CES 2013: Kondo

Kondo/Audio Note assembled a rather elegant room at CES this year, showing off their $75k/pair Biyura loudspeakers, which feature an all-new enclosure. The Biyura are a field-coil magnet design with a horn-tweeter with a “pure silver diaphragm”. They’re 116lbs each.

Driven here by a pair of prototype 211-based monoblocks, called Kagura (price still TBD). The amps are 110lbs each because there are four rather massive transformers per channel; max output is 55wpc, and yes, that’s a parallel single-ended configuration. I was told that the amps are “almost finished”, though some tweaks may come to the aesthetic.

Ginga turntable is now in Gen II, featuring new materials and a brand-new power supply. Price has increased to $130,000. Ouch. But … it does come with a tonearm.

A new phono preamp, the GE-1 ($13,500), is also new, and stakes out the penultimate position in the lineup. It offers 34dB of gain.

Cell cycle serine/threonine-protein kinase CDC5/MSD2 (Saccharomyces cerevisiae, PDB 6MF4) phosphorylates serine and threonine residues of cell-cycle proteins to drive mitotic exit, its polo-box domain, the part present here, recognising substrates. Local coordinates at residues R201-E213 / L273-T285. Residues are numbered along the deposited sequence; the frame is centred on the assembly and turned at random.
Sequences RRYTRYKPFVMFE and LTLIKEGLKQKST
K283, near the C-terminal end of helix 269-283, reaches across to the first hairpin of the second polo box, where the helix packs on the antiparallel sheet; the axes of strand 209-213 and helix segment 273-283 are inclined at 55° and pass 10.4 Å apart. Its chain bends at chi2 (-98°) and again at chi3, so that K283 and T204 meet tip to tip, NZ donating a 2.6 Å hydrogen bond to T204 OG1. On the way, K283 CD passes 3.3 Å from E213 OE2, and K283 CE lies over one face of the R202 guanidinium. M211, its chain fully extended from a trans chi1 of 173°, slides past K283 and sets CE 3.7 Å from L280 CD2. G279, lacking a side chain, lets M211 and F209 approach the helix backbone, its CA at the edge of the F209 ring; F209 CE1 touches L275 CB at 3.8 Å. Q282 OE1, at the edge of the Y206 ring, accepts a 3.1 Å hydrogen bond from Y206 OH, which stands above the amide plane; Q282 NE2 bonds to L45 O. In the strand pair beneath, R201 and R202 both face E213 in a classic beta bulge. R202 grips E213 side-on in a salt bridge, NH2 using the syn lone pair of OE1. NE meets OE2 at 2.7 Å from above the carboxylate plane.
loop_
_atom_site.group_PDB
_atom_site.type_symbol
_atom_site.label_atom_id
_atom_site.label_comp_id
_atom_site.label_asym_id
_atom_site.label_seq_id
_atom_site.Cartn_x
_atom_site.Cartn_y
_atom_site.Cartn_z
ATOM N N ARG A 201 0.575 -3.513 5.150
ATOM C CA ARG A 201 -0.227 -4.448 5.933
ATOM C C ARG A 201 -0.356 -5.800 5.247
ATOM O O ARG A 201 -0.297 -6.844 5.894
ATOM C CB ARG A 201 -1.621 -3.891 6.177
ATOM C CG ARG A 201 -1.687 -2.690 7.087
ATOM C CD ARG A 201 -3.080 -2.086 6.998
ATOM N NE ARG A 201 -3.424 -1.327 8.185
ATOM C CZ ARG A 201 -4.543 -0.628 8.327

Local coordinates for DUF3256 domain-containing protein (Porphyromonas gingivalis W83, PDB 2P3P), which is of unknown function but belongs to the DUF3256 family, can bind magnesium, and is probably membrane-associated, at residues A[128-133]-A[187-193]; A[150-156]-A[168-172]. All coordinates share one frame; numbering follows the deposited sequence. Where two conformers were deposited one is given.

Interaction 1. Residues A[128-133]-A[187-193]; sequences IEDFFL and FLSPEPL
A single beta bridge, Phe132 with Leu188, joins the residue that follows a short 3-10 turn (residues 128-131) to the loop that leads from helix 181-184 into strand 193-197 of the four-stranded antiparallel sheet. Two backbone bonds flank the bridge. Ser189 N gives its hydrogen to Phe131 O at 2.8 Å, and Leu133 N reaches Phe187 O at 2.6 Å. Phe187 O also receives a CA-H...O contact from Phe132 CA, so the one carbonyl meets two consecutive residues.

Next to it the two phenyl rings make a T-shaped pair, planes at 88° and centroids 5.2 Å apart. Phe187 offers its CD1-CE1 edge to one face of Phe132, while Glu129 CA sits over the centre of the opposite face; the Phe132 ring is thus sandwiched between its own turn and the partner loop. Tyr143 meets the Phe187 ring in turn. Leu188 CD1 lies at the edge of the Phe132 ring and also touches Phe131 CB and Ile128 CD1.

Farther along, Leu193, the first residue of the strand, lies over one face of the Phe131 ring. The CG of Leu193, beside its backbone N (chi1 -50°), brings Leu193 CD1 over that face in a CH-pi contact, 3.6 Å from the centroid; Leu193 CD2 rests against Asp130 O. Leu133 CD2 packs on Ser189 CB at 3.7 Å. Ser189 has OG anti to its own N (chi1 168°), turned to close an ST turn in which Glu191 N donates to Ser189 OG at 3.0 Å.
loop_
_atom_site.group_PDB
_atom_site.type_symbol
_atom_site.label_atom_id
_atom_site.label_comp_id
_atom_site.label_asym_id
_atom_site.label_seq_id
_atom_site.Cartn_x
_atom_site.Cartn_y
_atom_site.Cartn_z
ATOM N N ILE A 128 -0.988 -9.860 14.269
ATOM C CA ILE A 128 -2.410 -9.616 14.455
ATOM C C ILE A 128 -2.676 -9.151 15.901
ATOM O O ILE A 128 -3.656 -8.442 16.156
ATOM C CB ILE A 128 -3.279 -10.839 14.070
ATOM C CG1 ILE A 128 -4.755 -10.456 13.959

The sound in the room was pretty much what I expect from Audio Note — a mid-range as rich, full, and inviting as a fondue pot. Remember fondue? Anyway, it’s delicious. Like many rooms at the Venetian, bass was a challenge, but there was a wonderful delicacy to the sound that just begs for intimate music.


  1. What was it about the Venetian that made bass difficult? I don’t really get that. Aren’t speakers made to be placed in a wide variety of environments, from condos to townhouses to McMansions, from Vegas to, uh, Venice? I should think for this money, bass should darn well work.

    • I wish I could answer that. Someone suggested that it have been the power, though, and not the acoustics. But, in short, Venetian = bad, Flamingo = good.

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